“Despite the administration’s propaganda that their response should be a cause for celebration, despite President Trump’s request that we should slow down testing because he thinks that makes it look bad, COVID-19 is still here,” Biden said. “It didn’t have to be this way.”
Biden said a national system of testing for the virus and tracing the exposure path of those who are diagnosed is necessary to restore confidence for businesses to reopen and consumers to reengage in the economy. And he added that widespread use of masks and social distancing practices must be come normal protocol for the “foreseeable future,” and he warned that COVID-19 “will likely worsen” during the coming flu season.
“We can’t continue half recovering, half getting worse,” Biden said. “We can’t continue half with a plan and half just hoping for the best. We can’t defeat this virus with a piecemeal approach.”
Biden said he has not been tested for the virus but expects to be tested “relatively soon,” and he noted that Secret Service agents and staff who are around him are tested regularly.
Biden's campaign said separately that one of his first actions as president, if he wins, would be to ask Dr. Anthony Fauci, the federal government’s leading infectious-disease expert, to continue serving. Trump has often contradicted Fauci’s guidelines on the coronavirus, and the veteran of six administrations has been largely out of public view in recent weeks as COVID-19 cases have spiked across the country.
Biden delivered his remarks just miles from his residence, where he’s spent most of his campaign time since early March, when governors and mayors around the country first began issuing stay-at-home orders and social distancing guidelines to prevent the pandemic’s spread.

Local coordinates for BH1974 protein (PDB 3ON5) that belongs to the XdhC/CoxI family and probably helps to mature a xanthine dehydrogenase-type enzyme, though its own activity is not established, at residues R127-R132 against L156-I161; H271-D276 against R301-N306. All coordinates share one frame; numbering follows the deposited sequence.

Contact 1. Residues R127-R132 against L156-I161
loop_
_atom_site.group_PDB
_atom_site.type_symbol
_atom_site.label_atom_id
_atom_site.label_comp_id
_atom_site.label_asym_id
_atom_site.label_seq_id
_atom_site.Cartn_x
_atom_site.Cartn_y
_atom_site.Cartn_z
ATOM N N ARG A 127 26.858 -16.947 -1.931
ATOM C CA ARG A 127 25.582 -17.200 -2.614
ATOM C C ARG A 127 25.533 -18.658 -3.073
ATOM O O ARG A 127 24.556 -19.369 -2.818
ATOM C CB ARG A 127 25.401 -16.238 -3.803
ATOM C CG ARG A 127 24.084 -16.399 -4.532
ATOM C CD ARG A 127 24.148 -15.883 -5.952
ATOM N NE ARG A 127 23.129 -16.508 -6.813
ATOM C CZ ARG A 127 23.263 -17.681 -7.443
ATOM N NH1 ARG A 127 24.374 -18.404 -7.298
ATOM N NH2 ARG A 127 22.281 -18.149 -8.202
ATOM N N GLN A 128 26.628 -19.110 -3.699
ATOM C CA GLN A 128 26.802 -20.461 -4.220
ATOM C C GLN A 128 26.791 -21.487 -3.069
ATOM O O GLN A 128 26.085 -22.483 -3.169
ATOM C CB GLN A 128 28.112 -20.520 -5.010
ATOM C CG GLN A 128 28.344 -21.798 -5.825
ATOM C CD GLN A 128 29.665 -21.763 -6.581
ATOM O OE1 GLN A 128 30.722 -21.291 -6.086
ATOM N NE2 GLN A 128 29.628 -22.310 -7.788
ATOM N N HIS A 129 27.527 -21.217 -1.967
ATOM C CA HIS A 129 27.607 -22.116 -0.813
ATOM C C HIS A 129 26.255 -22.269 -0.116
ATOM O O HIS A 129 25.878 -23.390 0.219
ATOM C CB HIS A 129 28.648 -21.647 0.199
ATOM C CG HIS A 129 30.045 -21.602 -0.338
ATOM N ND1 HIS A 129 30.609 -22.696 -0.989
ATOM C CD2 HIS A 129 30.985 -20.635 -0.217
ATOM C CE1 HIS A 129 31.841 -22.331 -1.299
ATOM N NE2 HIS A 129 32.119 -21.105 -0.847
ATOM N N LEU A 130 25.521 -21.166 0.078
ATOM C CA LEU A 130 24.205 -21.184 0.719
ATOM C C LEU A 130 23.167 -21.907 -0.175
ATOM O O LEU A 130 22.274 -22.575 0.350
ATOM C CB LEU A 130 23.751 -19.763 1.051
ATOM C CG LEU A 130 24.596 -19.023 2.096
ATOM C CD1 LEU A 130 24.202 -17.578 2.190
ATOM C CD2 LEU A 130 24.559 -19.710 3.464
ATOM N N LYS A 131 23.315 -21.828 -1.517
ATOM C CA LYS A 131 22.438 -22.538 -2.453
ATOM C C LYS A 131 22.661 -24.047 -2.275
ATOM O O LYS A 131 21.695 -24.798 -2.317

As he has for weeks, Biden hammered Trump for giving Americans a “false choice” between “lives and livelihoods.”
Biden reminded voters of actions he’s called for over several months, in contrast to Trump downplaying the virus and bemoaning governors’ orders to shut down businesses. Biden said he’d implement those plans as president, focusing on a national testing-and-tracing system that he touts as the key to restoring enough confidence for businesses to reopen safely and consumers to re-engage with the economy.
Biden also emphasized personal protective equipment and investments in vaccine research and treatment methods.
Biden called in March for Trump to use the Defense Production Act, usually a wartime statute, to direct private sector manufacturing capacity to produce more health care materials needed to prevent, treat and combat the virus. Trump later said he was invoking the act to ramp up production of ventilators, though he spent weeks arguing that governors should be responsible for securing their own supplies.
Biden acknowledged Tuesday that his recommendations were repetitions of things he called for weeks or even months ago. That, he said, is simply because Trump hasn't done his job.
Associated Press writer Bill Barrow contributed to this report from Atlanta.